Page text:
Located in the lush heart of Snowdonia, Plas Y Brenin is a vibrant national outdoor centre that attracts thousands of international visitors every year. The site has been suffering from a significant level of light pollution visible for miles, causing several issues for itself and the surrounding biodiversity.

Snowdonia National Park Authority, in collaboration with Prosiect Nos, commissioned Dark Source to develop a lighting design that can restore the dark skies and tackle the growing concern for the region, which has been known as a Dark Sky Reserve since 2015. The project was conceived with an environmental ethos, aiming to reduce energy waste and impact on biodiversity whilst exploring further opportunities to enhance the night-time experience. Warm-coloured, glare-free, low-intensity lighting was utilised in order to meet dark sky-friendly measures, along with high energy efficiency & lamp-life criteria to maximise the savings.

Existing lighting mostly consisted of fluorescent bulkheads and LED floodlights, which reduced the site’s legibility due to glare and uncontrolled light distribution. One of the key challenges of the project has been making the best use of the available budget and resources. The site consisted of various over-lit & light-deprived areas. Employing a holistic approach, the project sought to strike a balance between lit and unlit spaces in order to create a visually pleasant and consistent experience.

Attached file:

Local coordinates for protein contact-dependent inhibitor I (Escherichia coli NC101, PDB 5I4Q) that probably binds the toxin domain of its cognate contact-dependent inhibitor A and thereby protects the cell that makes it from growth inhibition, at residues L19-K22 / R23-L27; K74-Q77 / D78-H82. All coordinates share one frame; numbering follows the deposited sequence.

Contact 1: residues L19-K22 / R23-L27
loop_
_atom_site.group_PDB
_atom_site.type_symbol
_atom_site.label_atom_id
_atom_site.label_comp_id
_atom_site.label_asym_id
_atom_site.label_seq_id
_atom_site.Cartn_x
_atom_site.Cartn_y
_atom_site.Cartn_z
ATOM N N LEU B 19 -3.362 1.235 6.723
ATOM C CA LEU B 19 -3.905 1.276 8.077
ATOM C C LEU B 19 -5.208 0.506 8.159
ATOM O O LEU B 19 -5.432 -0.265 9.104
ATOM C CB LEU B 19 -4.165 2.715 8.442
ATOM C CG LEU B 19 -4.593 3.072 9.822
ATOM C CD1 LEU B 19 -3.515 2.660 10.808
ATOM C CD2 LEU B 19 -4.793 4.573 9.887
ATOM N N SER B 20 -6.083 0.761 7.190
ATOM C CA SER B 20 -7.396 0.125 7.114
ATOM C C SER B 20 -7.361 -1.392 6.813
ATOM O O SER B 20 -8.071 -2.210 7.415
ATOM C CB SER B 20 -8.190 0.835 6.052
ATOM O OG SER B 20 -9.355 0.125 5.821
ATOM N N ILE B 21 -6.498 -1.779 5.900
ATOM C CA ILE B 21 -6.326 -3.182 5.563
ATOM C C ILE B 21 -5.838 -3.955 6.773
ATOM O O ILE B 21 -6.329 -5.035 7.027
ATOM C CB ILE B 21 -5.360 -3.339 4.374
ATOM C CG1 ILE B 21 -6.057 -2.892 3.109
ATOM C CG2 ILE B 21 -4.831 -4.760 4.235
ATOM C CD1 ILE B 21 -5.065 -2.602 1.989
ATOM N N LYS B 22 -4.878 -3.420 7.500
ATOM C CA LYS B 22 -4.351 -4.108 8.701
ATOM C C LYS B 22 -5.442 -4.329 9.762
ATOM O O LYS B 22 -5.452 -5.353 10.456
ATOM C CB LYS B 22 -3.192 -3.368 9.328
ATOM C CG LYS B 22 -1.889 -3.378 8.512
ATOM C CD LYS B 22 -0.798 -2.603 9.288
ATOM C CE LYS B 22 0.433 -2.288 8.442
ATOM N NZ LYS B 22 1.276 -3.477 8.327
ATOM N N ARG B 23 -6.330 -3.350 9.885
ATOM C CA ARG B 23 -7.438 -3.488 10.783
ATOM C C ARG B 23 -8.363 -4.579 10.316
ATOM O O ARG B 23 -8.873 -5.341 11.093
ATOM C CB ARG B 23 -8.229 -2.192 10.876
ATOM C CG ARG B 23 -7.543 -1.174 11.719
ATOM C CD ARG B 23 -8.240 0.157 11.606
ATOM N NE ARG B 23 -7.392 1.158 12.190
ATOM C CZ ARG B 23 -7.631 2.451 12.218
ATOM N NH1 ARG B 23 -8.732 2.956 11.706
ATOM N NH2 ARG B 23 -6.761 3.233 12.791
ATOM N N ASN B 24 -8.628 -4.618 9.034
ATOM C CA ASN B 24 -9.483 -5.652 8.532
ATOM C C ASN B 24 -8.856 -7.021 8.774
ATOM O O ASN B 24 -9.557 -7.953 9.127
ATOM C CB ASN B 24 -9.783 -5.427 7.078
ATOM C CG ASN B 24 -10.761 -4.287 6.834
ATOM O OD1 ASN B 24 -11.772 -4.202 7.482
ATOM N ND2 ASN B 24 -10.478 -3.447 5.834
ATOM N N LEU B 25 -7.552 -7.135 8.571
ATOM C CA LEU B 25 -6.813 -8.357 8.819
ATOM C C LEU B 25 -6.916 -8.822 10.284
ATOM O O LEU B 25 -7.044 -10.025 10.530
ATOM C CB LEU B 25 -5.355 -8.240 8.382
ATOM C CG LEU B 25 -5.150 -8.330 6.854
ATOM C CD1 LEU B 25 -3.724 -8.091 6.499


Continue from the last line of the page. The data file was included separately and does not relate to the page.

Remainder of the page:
The large majority of the lighting at Plas Y Brenin is achieved below the eye level and at door height, focusing the light on the horizontal plane whilst keeping it human scale. This also meant, all lighting is kept accessible for ease of maintenance and had to meet a high criteria of exterior rating & durability. In areas where vertical illumination was essential for improving the legibility and wayfinding of the site, it was done in a fashion that is by-product of downlighting. All luminaires were made to face downwards to avoid upwards travelling light. All floodlights were removed from the scheme. All entrance thresholds that are not a part of the main circulation utilised passive infrared sensors (PIR) to avoid unnecessary illumination of non-essential areas. This meant when there is no activity, no light was wasted. In certain areas where supplying mains power proved to be challenging, solar PIR lanterns were used as a low-energy solution. These only come on after dark and when movement is detected. Existing bollard bodywork was refurbished and maintained. Only the light sources were replaced to reduce the material and economic waste. Luminaires with elliptical and forward throw were used to increase the reach and coverage whilst creating a textured visual character unique to the site.

Bats have been observed to return to the site to forage around the hedgerows that were too illuminated before. The project ensured a core area of the dark sky reserve is further enhanced and protected. Following the improvement, the site’s night-time experience is now worthy of representing Plas Y Brenin’s brand and environmental ethos. The overall transition to LEDs maximised the longevity and energy-savings of the Plas Y Brenin scheme. Having closely worked with a wide range of highly-efficient lighting products, the energy usage was reduced by 1.9 tonnes of CO2e (8,000kW) annually.

The project was recently featured on BBC One’s Countryfile programme, bringing attention to the important role of considerate lighting design within the dark skies movement.

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